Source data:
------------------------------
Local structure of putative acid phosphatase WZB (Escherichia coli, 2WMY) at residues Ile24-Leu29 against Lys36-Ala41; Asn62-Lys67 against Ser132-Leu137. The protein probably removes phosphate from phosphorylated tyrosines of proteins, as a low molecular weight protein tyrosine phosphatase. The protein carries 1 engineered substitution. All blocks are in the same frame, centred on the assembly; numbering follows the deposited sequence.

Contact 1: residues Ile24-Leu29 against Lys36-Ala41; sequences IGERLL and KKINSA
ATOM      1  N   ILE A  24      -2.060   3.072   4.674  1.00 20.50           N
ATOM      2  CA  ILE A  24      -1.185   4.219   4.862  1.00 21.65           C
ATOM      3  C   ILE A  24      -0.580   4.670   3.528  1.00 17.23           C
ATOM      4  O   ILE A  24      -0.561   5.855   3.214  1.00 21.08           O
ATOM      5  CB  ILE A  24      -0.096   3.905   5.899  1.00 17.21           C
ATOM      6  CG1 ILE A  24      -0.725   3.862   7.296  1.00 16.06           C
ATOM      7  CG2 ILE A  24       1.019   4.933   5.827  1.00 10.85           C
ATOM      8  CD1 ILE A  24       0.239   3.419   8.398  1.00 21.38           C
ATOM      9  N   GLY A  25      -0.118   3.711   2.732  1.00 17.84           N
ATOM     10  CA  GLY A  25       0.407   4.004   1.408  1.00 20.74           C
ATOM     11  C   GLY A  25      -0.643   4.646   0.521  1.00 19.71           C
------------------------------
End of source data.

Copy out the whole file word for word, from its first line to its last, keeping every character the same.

Local structure of putative acid phosphatase WZB (Escherichia coli, 2WMY) at residues Ile24-Leu29 against Lys36-Ala41; Asn62-Lys67 against Ser132-Leu137. The protein probably removes phosphate from phosphorylated tyrosines of proteins, as a low molecular weight protein tyrosine phosphatase. The protein carries 1 engineered substitution. All blocks are in the same frame, centred on the assembly; numbering follows the deposited sequence.

Contact 1: residues Ile24-Leu29 against Lys36-Ala41; sequences IGERLL and KKINSA
ATOM      1  N   ILE A  24      -2.060   3.072   4.674  1.00 20.50           N
ATOM      2  CA  ILE A  24      -1.185   4.219   4.862  1.00 21.65           C
ATOM      3  C   ILE A  24      -0.580   4.670   3.528  1.00 17.23           C
ATOM      4  O   ILE A  24      -0.561   5.855   3.214  1.00 21.08           O
ATOM      5  CB  ILE A  24      -0.096   3.905   5.899  1.00 17.21           C
ATOM      6  CG1 ILE A  24      -0.725   3.862   7.296  1.00 16.06           C
ATOM      7  CG2 ILE A  24       1.019   4.933   5.827  1.00 10.85           C
ATOM      8  CD1 ILE A  24       0.239   3.419   8.398  1.00 21.38           C
ATOM      9  N   GLY A  25      -0.118   3.711   2.732  1.00 17.84           N
ATOM     10  CA  GLY A  25       0.407   4.004   1.408  1.00 20.74           C
ATOM     11  C   GLY A  25      -0.643   4.646   0.521  1.00 19.71           C